According to the Future Foundation, an authentic cultural experience is the most important aspect travelers seek in an abroad experience. Travelers have all of the intent in preparing culturally but commonly used resources are often bought but not used, lack this authenticity and give only a single, tourist-centered perspective.

A screenshot of the Glimpse website.


Glimpse is a dynamic, crowdsourced website for travelers to explore “Glimpses” into a cultural and experience common cultural components through the eyes of locals and previous travelers.

Travelers can begin to immerse in a new culture before embarking on their journey by swapping their usual radio station for local music, a normal dinner for a regional recipe, and other similar experiences that integrate a new culture into their everyday routine. Locals and previous travelers contribute content to help shape true perceptions and to tell their story.

In doing so, travelers face their preconceived assumptions and stereotypes are broken. This allows the educated traveler to more deeply appreciate a culture and overcome those dreaded uniformed tourist interactions. For locals, it’s a chance to change or strengthen their narrative and disprove common misconceptions. As a result, cross-cultural trust is formed between travelers and locals.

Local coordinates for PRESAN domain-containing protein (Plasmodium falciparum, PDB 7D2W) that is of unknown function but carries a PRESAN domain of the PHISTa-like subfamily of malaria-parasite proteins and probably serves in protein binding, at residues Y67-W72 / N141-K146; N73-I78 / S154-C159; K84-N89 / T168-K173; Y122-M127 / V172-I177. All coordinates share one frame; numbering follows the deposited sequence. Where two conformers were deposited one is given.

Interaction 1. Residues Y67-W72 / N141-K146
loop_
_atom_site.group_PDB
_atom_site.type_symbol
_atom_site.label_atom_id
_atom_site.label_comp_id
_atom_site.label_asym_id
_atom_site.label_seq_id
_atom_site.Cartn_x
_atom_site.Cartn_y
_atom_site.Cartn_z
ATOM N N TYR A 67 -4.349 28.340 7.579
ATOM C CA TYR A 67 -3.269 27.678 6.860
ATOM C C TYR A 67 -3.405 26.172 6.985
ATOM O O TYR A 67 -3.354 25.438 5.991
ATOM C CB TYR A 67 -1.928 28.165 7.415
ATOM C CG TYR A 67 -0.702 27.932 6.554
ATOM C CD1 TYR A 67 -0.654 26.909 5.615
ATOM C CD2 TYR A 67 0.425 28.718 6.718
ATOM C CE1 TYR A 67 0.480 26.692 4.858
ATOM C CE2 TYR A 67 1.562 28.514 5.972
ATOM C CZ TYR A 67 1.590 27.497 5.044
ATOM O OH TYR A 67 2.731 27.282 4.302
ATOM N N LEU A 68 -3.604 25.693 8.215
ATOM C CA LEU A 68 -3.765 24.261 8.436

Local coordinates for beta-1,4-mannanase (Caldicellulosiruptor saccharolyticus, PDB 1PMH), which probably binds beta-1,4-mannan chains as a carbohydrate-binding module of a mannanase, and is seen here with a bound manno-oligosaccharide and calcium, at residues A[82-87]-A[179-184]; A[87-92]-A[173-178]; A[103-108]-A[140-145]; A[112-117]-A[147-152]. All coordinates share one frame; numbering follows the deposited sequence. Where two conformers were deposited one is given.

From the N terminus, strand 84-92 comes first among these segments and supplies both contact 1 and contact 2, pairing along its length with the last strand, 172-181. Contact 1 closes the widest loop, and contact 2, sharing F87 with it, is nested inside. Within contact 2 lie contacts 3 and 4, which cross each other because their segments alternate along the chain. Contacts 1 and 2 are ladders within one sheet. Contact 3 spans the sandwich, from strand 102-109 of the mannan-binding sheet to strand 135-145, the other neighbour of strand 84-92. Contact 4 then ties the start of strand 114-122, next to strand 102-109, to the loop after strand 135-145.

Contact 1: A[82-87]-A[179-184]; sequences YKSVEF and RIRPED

A screenshot of the Glimpse website.

Development Process

At first, Stacy researched and developed insights into how one empathizes and why. Then, she narrowed her focus on traveling and exposing oneself to a very different context; a situation where empathy is often lacking. She quickly developed prototypes ranging from a “Rise and Empathize” app to a physical “Culture Kit” and gathered feedback from many different travelers. Once authenticity was learned to the most important factor to travelers, she began exploring the crowdsourced component to the prototype. Reaching out to family and friends, she started gathering “Glimpses” from towns all over the world ranging from Budapest, Munich and Jerusalem to Harbin, China, Bwana, Rwanda, and Hay River, Canada.  This helped her answer questions focused on the other main user, the contributor, and learn why and how locals and previous travelers would contribute.